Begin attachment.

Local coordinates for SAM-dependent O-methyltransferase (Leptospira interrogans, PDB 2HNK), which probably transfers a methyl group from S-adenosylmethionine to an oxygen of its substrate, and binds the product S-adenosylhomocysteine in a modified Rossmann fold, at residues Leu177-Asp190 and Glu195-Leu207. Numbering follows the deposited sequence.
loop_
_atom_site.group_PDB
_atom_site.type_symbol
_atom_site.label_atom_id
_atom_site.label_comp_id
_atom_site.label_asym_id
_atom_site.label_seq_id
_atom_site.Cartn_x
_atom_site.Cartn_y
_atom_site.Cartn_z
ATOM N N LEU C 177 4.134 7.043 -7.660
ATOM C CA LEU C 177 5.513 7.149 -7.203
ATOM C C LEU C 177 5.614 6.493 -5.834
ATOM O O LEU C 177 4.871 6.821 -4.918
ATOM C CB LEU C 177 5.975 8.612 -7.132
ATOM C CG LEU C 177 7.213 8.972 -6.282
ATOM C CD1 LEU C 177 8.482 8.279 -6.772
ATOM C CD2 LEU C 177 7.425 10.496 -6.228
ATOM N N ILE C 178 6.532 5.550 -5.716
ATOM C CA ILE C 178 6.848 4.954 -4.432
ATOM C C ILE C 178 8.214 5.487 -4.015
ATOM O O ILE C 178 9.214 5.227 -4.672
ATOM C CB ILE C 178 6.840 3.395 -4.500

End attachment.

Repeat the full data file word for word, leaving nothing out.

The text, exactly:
Local coordinates for SAM-dependent O-methyltransferase (Leptospira interrogans, PDB 2HNK), which probably transfers a methyl group from S-adenosylmethionine to an oxygen of its substrate, and binds the product S-adenosylhomocysteine in a modified Rossmann fold, at residues Leu177-Asp190 and Glu195-Leu207. Numbering follows the deposited sequence.
loop_
_atom_site.group_PDB
_atom_site.type_symbol
_atom_site.label_atom_id
_atom_site.label_comp_id
_atom_site.label_asym_id
_atom_site.label_seq_id
_atom_site.Cartn_x
_atom_site.Cartn_y
_atom_site.Cartn_z
ATOM N N LEU C 177 4.134 7.043 -7.660
ATOM C CA LEU C 177 5.513 7.149 -7.203
ATOM C C LEU C 177 5.614 6.493 -5.834
ATOM O O LEU C 177 4.871 6.821 -4.918
ATOM C CB LEU C 177 5.975 8.612 -7.132
ATOM C CG LEU C 177 7.213 8.972 -6.282
ATOM C CD1 LEU C 177 8.482 8.279 -6.772
ATOM C CD2 LEU C 177 7.425 10.496 -6.228
ATOM N N ILE C 178 6.532 5.550 -5.716
ATOM C CA ILE C 178 6.848 4.954 -4.432
ATOM C C ILE C 178 8.214 5.487 -4.015
ATOM O O ILE C 178 9.214 5.227 -4.672
ATOM C CB ILE C 178 6.840 3.395 -4.500